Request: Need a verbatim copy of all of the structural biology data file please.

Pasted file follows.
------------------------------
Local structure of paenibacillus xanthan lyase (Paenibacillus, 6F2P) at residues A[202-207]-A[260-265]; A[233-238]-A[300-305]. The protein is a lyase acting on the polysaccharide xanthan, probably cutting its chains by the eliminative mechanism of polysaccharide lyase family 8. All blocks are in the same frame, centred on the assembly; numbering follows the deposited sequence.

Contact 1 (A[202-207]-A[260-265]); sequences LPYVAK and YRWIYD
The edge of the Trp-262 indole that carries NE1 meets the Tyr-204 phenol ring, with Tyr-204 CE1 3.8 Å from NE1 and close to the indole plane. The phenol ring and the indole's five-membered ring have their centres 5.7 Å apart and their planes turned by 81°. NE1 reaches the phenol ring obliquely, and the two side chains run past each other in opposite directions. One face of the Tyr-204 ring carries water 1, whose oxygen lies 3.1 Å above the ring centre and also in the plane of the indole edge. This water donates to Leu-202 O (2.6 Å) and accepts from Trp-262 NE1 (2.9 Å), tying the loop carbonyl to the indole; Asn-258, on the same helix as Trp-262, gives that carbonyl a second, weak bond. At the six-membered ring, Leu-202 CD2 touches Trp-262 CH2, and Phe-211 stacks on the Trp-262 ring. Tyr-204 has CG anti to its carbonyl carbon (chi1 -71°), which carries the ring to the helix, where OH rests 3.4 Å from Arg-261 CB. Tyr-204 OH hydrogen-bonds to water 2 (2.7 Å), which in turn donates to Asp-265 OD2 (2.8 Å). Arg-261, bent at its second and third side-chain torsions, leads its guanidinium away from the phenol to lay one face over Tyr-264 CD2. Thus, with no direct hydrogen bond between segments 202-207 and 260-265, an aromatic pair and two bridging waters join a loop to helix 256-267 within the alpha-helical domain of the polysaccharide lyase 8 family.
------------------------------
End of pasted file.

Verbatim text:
Local structure of paenibacillus xanthan lyase (Paenibacillus, 6F2P) at residues A[202-207]-A[260-265]; A[233-238]-A[300-305]. The protein is a lyase acting on the polysaccharide xanthan, probably cutting its chains by the eliminative mechanism of polysaccharide lyase family 8. All blocks are in the same frame, centred on the assembly; numbering follows the deposited sequence.

Contact 1 (A[202-207]-A[260-265]); sequences LPYVAK and YRWIYD
The edge of the Trp-262 indole that carries NE1 meets the Tyr-204 phenol ring, with Tyr-204 CE1 3.8 Å from NE1 and close to the indole plane. The phenol ring and the indole's five-membered ring have their centres 5.7 Å apart and their planes turned by 81°. NE1 reaches the phenol ring obliquely, and the two side chains run past each other in opposite directions. One face of the Tyr-204 ring carries water 1, whose oxygen lies 3.1 Å above the ring centre and also in the plane of the indole edge. This water donates to Leu-202 O (2.6 Å) and accepts from Trp-262 NE1 (2.9 Å), tying the loop carbonyl to the indole; Asn-258, on the same helix as Trp-262, gives that carbonyl a second, weak bond. At the six-membered ring, Leu-202 CD2 touches Trp-262 CH2, and Phe-211 stacks on the Trp-262 ring. Tyr-204 has CG anti to its carbonyl carbon (chi1 -71°), which carries the ring to the helix, where OH rests 3.4 Å from Arg-261 CB. Tyr-204 OH hydrogen-bonds to water 2 (2.7 Å), which in turn donates to Asp-265 OD2 (2.8 Å). Arg-261, bent at its second and third side-chain torsions, leads its guanidinium away from the phenol to lay one face over Tyr-264 CD2. Thus, with no direct hydrogen bond between segments 202-207 and 260-265, an aromatic pair and two bridging waters join a loop to helix 256-267 within the alpha-helical domain of the polysaccharide lyase 8 family.